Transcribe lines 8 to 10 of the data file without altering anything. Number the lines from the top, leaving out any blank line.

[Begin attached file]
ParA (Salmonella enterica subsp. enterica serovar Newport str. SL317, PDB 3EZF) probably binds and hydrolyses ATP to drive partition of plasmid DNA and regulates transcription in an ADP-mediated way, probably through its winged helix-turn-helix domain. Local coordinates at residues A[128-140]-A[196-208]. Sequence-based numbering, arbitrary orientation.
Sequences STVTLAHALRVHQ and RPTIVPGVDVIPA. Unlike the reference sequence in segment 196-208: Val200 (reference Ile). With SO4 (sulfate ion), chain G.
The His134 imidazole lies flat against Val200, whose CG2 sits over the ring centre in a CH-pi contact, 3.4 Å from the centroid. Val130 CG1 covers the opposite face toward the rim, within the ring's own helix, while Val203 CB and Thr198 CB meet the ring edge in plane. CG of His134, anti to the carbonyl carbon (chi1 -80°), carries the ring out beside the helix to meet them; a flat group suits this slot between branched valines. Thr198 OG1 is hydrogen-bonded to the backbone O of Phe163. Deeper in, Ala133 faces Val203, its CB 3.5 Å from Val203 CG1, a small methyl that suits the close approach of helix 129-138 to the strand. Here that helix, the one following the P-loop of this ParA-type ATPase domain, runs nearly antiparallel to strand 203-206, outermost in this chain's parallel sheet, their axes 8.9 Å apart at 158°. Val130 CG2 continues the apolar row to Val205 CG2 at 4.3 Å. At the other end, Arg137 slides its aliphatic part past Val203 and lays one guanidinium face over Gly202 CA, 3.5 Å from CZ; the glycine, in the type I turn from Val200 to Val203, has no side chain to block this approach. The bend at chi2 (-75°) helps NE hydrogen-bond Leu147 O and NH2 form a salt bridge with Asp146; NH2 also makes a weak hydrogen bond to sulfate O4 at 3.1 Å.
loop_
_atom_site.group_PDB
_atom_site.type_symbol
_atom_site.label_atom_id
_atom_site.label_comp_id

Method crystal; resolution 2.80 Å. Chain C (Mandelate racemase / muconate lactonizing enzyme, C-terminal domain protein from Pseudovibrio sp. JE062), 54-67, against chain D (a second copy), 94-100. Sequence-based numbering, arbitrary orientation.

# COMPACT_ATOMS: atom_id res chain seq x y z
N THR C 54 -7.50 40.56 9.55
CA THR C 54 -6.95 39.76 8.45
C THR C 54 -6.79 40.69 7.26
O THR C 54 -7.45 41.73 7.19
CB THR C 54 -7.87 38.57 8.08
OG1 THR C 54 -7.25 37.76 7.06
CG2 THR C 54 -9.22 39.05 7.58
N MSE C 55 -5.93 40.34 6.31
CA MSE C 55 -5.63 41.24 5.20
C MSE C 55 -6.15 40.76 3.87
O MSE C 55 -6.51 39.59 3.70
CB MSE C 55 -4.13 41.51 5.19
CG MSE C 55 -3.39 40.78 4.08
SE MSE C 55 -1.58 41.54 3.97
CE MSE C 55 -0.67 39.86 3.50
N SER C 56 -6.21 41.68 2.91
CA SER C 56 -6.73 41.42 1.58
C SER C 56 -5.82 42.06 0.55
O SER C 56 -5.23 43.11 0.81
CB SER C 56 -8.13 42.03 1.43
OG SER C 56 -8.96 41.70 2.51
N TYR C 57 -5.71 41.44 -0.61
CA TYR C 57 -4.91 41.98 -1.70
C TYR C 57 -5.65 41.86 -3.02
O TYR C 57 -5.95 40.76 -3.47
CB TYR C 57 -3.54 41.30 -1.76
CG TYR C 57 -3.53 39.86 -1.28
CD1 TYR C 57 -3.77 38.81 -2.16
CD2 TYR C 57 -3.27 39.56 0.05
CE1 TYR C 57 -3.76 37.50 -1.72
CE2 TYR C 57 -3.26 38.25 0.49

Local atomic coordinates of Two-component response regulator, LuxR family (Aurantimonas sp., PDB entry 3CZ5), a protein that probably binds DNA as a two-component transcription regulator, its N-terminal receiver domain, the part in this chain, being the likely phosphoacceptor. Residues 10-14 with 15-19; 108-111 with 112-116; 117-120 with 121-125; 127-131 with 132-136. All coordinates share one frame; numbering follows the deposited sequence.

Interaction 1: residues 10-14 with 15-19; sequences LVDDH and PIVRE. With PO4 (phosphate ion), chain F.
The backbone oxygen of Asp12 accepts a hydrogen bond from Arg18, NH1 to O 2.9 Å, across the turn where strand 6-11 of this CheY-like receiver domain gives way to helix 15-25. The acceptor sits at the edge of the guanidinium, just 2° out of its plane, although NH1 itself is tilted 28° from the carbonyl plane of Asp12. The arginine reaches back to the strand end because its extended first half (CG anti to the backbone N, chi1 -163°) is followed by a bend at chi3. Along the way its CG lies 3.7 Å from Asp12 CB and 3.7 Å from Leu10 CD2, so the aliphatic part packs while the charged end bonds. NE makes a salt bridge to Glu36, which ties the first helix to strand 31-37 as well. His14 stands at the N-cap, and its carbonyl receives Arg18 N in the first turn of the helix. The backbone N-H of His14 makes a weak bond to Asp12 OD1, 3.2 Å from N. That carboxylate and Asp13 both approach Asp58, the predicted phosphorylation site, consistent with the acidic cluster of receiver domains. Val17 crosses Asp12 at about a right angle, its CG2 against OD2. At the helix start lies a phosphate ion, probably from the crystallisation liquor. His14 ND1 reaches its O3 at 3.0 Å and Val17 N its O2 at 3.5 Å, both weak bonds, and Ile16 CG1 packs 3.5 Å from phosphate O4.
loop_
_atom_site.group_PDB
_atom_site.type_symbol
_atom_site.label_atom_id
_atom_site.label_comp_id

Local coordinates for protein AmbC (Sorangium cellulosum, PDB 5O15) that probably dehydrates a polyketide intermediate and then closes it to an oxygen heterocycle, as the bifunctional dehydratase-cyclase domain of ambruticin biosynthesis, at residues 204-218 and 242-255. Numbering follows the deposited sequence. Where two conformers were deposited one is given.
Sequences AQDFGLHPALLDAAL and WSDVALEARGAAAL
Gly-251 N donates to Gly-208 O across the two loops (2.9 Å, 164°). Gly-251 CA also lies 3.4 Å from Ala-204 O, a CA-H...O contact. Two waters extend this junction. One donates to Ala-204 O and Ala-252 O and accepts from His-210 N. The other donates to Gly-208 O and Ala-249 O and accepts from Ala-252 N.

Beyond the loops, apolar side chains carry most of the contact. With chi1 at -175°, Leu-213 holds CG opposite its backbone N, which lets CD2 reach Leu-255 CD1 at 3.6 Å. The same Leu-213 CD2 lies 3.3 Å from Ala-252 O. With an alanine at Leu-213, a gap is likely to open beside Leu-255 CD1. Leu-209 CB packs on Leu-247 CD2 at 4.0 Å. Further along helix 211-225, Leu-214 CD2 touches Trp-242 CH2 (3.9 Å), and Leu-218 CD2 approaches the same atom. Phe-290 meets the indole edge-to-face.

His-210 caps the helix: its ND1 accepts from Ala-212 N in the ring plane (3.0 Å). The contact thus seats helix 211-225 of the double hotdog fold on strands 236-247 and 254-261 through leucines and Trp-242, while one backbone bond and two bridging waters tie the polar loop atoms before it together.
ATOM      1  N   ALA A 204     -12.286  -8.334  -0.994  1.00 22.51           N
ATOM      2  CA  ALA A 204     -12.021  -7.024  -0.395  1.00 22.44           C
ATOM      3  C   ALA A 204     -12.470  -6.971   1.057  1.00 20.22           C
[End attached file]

_atom_site.label_comp_id

Method crystal; resolution 2.80 Å. Chain C (Mandelate racemase / muconate lactonizing enzyme, C-terminal domain protein from Pseudovibrio sp. JE062), 54-67, against chain D (a second copy), 94-100. Sequence-based numbering, arbitrary orientation.

# COMPACT_ATOMS: atom_id res chain seq x y z